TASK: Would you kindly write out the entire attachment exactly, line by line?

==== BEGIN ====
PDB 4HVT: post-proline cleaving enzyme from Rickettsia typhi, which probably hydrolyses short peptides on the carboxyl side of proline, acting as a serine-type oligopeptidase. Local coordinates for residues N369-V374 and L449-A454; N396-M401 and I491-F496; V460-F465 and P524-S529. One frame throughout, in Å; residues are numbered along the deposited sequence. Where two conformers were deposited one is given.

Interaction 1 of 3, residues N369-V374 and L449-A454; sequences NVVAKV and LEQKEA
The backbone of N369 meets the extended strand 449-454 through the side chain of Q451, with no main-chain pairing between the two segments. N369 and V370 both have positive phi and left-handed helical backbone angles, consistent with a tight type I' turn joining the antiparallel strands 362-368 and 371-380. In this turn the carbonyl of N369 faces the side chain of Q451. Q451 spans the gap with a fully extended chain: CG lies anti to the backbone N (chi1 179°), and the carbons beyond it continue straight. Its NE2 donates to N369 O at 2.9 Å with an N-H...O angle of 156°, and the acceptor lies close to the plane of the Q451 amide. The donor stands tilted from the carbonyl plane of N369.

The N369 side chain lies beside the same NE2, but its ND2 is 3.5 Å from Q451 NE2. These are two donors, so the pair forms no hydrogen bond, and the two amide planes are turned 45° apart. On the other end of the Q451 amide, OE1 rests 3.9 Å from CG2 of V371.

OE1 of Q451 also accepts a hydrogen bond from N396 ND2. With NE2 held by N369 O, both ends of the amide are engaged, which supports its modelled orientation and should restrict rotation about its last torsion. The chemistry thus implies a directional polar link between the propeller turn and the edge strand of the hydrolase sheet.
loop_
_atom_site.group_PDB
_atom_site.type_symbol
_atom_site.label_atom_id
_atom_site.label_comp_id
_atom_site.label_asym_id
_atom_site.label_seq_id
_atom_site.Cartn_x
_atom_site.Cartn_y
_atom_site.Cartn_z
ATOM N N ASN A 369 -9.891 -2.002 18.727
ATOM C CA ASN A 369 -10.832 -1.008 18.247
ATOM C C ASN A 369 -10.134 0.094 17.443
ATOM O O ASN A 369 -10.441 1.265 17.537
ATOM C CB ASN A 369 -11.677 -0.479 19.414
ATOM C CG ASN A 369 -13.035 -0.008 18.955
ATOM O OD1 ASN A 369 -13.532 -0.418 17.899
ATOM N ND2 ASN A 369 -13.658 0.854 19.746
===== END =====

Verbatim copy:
PDB 4HVT: post-proline cleaving enzyme from Rickettsia typhi, which probably hydrolyses short peptides on the carboxyl side of proline, acting as a serine-type oligopeptidase. Local coordinates for residues N369-V374 and L449-A454; N396-M401 and I491-F496; V460-F465 and P524-S529. One frame throughout, in Å; residues are numbered along the deposited sequence. Where two conformers were deposited one is given.

Interaction 1 of 3, residues N369-V374 and L449-A454; sequences NVVAKV and LEQKEA
The backbone of N369 meets the extended strand 449-454 through the side chain of Q451, with no main-chain pairing between the two segments. N369 and V370 both have positive phi and left-handed helical backbone angles, consistent with a tight type I' turn joining the antiparallel strands 362-368 and 371-380. In this turn the carbonyl of N369 faces the side chain of Q451. Q451 spans the gap with a fully extended chain: CG lies anti to the backbone N (chi1 179°), and the carbons beyond it continue straight. Its NE2 donates to N369 O at 2.9 Å with an N-H...O angle of 156°, and the acceptor lies close to the plane of the Q451 amide. The donor stands tilted from the carbonyl plane of N369.

The N369 side chain lies beside the same NE2, but its ND2 is 3.5 Å from Q451 NE2. These are two donors, so the pair forms no hydrogen bond, and the two amide planes are turned 45° apart. On the other end of the Q451 amide, OE1 rests 3.9 Å from CG2 of V371.

OE1 of Q451 also accepts a hydrogen bond from N396 ND2. With NE2 held by N369 O, both ends of the amide are engaged, which supports its modelled orientation and should restrict rotation about its last torsion. The chemistry thus implies a directional polar link between the propeller turn and the edge strand of the hydrolase sheet.
loop_
_atom_site.group_PDB
_atom_site.type_symbol
_atom_site.label_atom_id
_atom_site.label_comp_id
_atom_site.label_asym_id
_atom_site.label_seq_id
_atom_site.Cartn_x
_atom_site.Cartn_y
_atom_site.Cartn_z
ATOM N N ASN A 369 -9.891 -2.002 18.727
ATOM C CA ASN A 369 -10.832 -1.008 18.247
ATOM C C ASN A 369 -10.134 0.094 17.443
ATOM O O ASN A 369 -10.441 1.265 17.537
ATOM C CB ASN A 369 -11.677 -0.479 19.414
ATOM C CG ASN A 369 -13.035 -0.008 18.955
ATOM O OD1 ASN A 369 -13.532 -0.418 17.899
ATOM N ND2 ASN A 369 -13.658 0.854 19.746